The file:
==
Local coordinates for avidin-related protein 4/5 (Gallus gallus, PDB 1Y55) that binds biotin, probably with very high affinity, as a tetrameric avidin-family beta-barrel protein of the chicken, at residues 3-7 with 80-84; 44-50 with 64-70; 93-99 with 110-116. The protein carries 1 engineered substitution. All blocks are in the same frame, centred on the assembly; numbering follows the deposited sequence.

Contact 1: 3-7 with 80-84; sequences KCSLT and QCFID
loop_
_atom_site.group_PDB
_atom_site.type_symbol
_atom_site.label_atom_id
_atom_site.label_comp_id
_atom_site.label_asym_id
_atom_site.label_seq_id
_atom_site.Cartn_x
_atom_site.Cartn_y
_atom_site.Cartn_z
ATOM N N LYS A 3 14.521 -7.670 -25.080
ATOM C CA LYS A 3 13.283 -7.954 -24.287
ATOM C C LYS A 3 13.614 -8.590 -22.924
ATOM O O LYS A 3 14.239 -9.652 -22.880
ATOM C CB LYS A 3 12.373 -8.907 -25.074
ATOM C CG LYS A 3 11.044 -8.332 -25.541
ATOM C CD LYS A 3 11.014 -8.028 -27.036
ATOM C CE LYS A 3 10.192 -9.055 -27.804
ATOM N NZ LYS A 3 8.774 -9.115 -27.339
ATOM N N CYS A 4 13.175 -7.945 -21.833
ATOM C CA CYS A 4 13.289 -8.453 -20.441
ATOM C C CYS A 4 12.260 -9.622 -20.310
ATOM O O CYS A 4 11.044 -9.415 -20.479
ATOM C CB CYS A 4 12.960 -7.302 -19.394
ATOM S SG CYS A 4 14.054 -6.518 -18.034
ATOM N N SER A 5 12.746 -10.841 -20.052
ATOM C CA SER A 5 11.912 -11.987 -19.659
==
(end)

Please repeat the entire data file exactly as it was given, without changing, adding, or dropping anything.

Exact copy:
Local coordinates for avidin-related protein 4/5 (Gallus gallus, PDB 1Y55) that binds biotin, probably with very high affinity, as a tetrameric avidin-family beta-barrel protein of the chicken, at residues 3-7 with 80-84; 44-50 with 64-70; 93-99 with 110-116. The protein carries 1 engineered substitution. All blocks are in the same frame, centred on the assembly; numbering follows the deposited sequence.

Contact 1: 3-7 with 80-84; sequences KCSLT and QCFID
loop_
_atom_site.group_PDB
_atom_site.type_symbol
_atom_site.label_atom_id
_atom_site.label_comp_id
_atom_site.label_asym_id
_atom_site.label_seq_id
_atom_site.Cartn_x
_atom_site.Cartn_y
_atom_site.Cartn_z
ATOM N N LYS A 3 14.521 -7.670 -25.080
ATOM C CA LYS A 3 13.283 -7.954 -24.287
ATOM C C LYS A 3 13.614 -8.590 -22.924
ATOM O O LYS A 3 14.239 -9.652 -22.880
ATOM C CB LYS A 3 12.373 -8.907 -25.074
ATOM C CG LYS A 3 11.044 -8.332 -25.541
ATOM C CD LYS A 3 11.014 -8.028 -27.036
ATOM C CE LYS A 3 10.192 -9.055 -27.804
ATOM N NZ LYS A 3 8.774 -9.115 -27.339
ATOM N N CYS A 4 13.175 -7.945 -21.833
ATOM C CA CYS A 4 13.289 -8.453 -20.441
ATOM C C CYS A 4 12.260 -9.622 -20.310
ATOM O O CYS A 4 11.044 -9.415 -20.479
ATOM C CB CYS A 4 12.960 -7.302 -19.394
ATOM S SG CYS A 4 14.054 -6.518 -18.034
ATOM N N SER A 5 12.746 -10.841 -20.052
ATOM C CA SER A 5 11.912 -11.987 -19.659